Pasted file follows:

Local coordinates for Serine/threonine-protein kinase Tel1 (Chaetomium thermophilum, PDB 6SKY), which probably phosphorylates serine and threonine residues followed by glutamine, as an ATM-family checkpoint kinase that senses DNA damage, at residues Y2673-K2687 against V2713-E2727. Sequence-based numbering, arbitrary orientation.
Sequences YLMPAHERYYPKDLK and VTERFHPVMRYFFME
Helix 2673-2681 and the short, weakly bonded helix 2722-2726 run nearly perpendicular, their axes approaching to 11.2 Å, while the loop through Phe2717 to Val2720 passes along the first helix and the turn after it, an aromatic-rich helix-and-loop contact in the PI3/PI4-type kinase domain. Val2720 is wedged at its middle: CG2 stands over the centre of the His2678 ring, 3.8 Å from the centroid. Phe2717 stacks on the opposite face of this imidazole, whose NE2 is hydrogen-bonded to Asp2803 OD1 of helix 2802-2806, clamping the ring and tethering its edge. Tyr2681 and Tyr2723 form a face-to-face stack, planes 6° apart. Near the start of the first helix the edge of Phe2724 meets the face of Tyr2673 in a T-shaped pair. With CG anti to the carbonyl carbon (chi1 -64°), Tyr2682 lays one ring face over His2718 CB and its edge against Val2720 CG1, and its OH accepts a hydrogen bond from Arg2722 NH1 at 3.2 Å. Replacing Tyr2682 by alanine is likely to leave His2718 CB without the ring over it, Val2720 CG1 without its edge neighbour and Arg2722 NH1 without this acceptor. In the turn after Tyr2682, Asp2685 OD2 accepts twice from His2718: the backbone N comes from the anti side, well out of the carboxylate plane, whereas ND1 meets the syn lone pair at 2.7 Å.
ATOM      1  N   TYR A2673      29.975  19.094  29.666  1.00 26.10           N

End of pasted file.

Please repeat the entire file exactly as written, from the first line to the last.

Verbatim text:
Local coordinates for Serine/threonine-protein kinase Tel1 (Chaetomium thermophilum, PDB 6SKY), which probably phosphorylates serine and threonine residues followed by glutamine, as an ATM-family checkpoint kinase that senses DNA damage, at residues Y2673-K2687 against V2713-E2727. Sequence-based numbering, arbitrary orientation.
Sequences YLMPAHERYYPKDLK and VTERFHPVMRYFFME
Helix 2673-2681 and the short, weakly bonded helix 2722-2726 run nearly perpendicular, their axes approaching to 11.2 Å, while the loop through Phe2717 to Val2720 passes along the first helix and the turn after it, an aromatic-rich helix-and-loop contact in the PI3/PI4-type kinase domain. Val2720 is wedged at its middle: CG2 stands over the centre of the His2678 ring, 3.8 Å from the centroid. Phe2717 stacks on the opposite face of this imidazole, whose NE2 is hydrogen-bonded to Asp2803 OD1 of helix 2802-2806, clamping the ring and tethering its edge. Tyr2681 and Tyr2723 form a face-to-face stack, planes 6° apart. Near the start of the first helix the edge of Phe2724 meets the face of Tyr2673 in a T-shaped pair. With CG anti to the carbonyl carbon (chi1 -64°), Tyr2682 lays one ring face over His2718 CB and its edge against Val2720 CG1, and its OH accepts a hydrogen bond from Arg2722 NH1 at 3.2 Å. Replacing Tyr2682 by alanine is likely to leave His2718 CB without the ring over it, Val2720 CG1 without its edge neighbour and Arg2722 NH1 without this acceptor. In the turn after Tyr2682, Asp2685 OD2 accepts twice from His2718: the backbone N comes from the anti side, well out of the carboxylate plane, whereas ND1 meets the syn lone pair at 2.7 Å.
ATOM      1  N   TYR A2673      29.975  19.094  29.666  1.00 26.10           N